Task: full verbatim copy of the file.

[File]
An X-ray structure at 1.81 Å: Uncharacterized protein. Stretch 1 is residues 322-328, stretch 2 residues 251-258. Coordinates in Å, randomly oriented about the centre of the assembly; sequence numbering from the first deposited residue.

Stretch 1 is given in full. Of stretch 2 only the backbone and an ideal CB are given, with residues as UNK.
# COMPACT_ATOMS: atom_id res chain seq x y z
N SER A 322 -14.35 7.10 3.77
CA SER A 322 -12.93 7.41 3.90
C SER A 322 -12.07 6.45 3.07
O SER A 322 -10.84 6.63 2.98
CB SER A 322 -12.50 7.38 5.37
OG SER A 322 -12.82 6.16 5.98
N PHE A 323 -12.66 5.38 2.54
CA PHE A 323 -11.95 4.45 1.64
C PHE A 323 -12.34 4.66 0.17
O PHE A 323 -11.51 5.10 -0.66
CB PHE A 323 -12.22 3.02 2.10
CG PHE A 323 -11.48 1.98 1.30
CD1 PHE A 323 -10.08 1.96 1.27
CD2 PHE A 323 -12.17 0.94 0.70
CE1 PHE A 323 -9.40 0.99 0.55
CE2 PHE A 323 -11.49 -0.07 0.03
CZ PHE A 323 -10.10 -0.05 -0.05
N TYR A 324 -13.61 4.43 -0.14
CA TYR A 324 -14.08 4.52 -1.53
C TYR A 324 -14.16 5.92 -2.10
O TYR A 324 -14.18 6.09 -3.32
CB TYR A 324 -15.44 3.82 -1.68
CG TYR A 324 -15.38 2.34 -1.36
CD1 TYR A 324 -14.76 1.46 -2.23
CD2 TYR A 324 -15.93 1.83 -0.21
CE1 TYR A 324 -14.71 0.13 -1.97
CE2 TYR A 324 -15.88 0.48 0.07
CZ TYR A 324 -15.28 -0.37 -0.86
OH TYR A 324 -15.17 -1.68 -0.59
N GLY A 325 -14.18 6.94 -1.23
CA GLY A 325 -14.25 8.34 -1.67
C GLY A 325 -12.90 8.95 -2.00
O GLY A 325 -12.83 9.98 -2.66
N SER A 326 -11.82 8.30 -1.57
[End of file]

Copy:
An X-ray structure at 1.81 Å: Uncharacterized protein. Stretch 1 is residues 322-328, stretch 2 residues 251-258. Coordinates in Å, randomly oriented about the centre of the assembly; sequence numbering from the first deposited residue.

Stretch 1 is given in full. Of stretch 2 only the backbone and an ideal CB are given, with residues as UNK.
# COMPACT_ATOMS: atom_id res chain seq x y z
N SER A 322 -14.35 7.10 3.77
CA SER A 322 -12.93 7.41 3.90
C SER A 322 -12.07 6.45 3.07
O SER A 322 -10.84 6.63 2.98
CB SER A 322 -12.50 7.38 5.37
OG SER A 322 -12.82 6.16 5.98
N PHE A 323 -12.66 5.38 2.54
CA PHE A 323 -11.95 4.45 1.64
C PHE A 323 -12.34 4.66 0.17
O PHE A 323 -11.51 5.10 -0.66
CB PHE A 323 -12.22 3.02 2.10
CG PHE A 323 -11.48 1.98 1.30
CD1 PHE A 323 -10.08 1.96 1.27
CD2 PHE A 323 -12.17 0.94 0.70
CE1 PHE A 323 -9.40 0.99 0.55
CE2 PHE A 323 -11.49 -0.07 0.03
CZ PHE A 323 -10.10 -0.05 -0.05
N TYR A 324 -13.61 4.43 -0.14
CA TYR A 324 -14.08 4.52 -1.53
C TYR A 324 -14.16 5.92 -2.10
O TYR A 324 -14.18 6.09 -3.32
CB TYR A 324 -15.44 3.82 -1.68
CG TYR A 324 -15.38 2.34 -1.36
CD1 TYR A 324 -14.76 1.46 -2.23
CD2 TYR A 324 -15.93 1.83 -0.21
CE1 TYR A 324 -14.71 0.13 -1.97
CE2 TYR A 324 -15.88 0.48 0.07
CZ TYR A 324 -15.28 -0.37 -0.86
OH TYR A 324 -15.17 -1.68 -0.59
N GLY A 325 -14.18 6.94 -1.23
CA GLY A 325 -14.25 8.34 -1.67
C GLY A 325 -12.90 8.95 -2.00
O GLY A 325 -12.83 9.98 -2.66
N SER A 326 -11.82 8.30 -1.57